The market size was in the 100s of millions and most of the telecom companies were able to scale rapidly. However the edge or competitive advantage turned out to be transitory and as a result after a few years of high profitability, we soon had a lot of price-based competition. As a result by 2007-08, most companies were losing money and did not create (actually destroyed) wealth.

In such cases seemingly overvalued companies were truly overvalued.

Kings of their domain
A productive area for finding multi-baggers is in the microcap space, where the company operates in a niche and is growing rapidly as its business model is uniquely suited for that niche. In addition, the niche is large enough for the company to grow for a long time, yet not so big that it attracts large companies initially.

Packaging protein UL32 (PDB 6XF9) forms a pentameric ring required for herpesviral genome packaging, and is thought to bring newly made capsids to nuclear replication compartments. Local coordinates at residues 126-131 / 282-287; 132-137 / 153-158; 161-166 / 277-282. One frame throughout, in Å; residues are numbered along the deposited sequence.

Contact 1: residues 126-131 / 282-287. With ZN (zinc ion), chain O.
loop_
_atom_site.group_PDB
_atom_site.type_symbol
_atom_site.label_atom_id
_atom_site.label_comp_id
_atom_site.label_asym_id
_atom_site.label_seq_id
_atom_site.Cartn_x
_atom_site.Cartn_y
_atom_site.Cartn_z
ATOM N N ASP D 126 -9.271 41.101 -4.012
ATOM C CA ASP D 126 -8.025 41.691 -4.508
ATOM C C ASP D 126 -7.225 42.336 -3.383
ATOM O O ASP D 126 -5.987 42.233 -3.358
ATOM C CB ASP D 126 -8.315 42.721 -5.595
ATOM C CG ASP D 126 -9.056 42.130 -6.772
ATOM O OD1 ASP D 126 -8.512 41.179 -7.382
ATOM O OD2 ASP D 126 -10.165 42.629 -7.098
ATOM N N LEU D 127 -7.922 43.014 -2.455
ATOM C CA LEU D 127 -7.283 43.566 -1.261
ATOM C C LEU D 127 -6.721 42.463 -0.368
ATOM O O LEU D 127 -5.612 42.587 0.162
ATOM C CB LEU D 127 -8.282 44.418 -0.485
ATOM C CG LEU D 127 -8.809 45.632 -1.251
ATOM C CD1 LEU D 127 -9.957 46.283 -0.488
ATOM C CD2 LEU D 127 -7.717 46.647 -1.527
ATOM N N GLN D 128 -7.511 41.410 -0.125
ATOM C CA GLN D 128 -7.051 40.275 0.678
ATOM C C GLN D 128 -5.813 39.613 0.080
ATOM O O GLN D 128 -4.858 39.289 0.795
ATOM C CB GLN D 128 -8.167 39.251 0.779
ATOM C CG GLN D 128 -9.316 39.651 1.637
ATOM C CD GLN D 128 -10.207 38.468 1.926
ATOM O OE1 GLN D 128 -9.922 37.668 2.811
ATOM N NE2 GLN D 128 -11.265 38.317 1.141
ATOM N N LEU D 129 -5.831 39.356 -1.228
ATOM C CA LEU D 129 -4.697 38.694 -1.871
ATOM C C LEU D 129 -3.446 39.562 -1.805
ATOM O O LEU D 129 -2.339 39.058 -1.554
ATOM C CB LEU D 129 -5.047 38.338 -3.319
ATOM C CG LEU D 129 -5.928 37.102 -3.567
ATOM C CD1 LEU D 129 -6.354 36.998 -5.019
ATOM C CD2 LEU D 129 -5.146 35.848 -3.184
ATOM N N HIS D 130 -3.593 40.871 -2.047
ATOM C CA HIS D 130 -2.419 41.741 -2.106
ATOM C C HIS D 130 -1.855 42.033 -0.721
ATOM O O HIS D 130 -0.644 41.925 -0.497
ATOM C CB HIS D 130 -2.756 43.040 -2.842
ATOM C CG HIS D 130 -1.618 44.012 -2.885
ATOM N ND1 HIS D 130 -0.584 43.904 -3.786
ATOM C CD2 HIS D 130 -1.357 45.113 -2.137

There are a few examples which come to my mind. Think of air coolers a few years back (Symphony), CPVC pipes (Astral Poly) or various niche in pharma and information technology.

A small company develops a unique set of skills for this specific segment and is able to dominate and grow within the segment for a long time. In addition as the niche is quite small, it does not attract much competition till it reaches a certain size.

However by the time the niche is big enough to catch the attention of larger companies in the overall space, it is too late as the specific company has established a dominant competitive position and cannot be dislodged.

A lot of these companies appear to be overpriced after they have started growing, but this ignores the possibility of above average growth and a dominant position for the company.

Capacity to suffer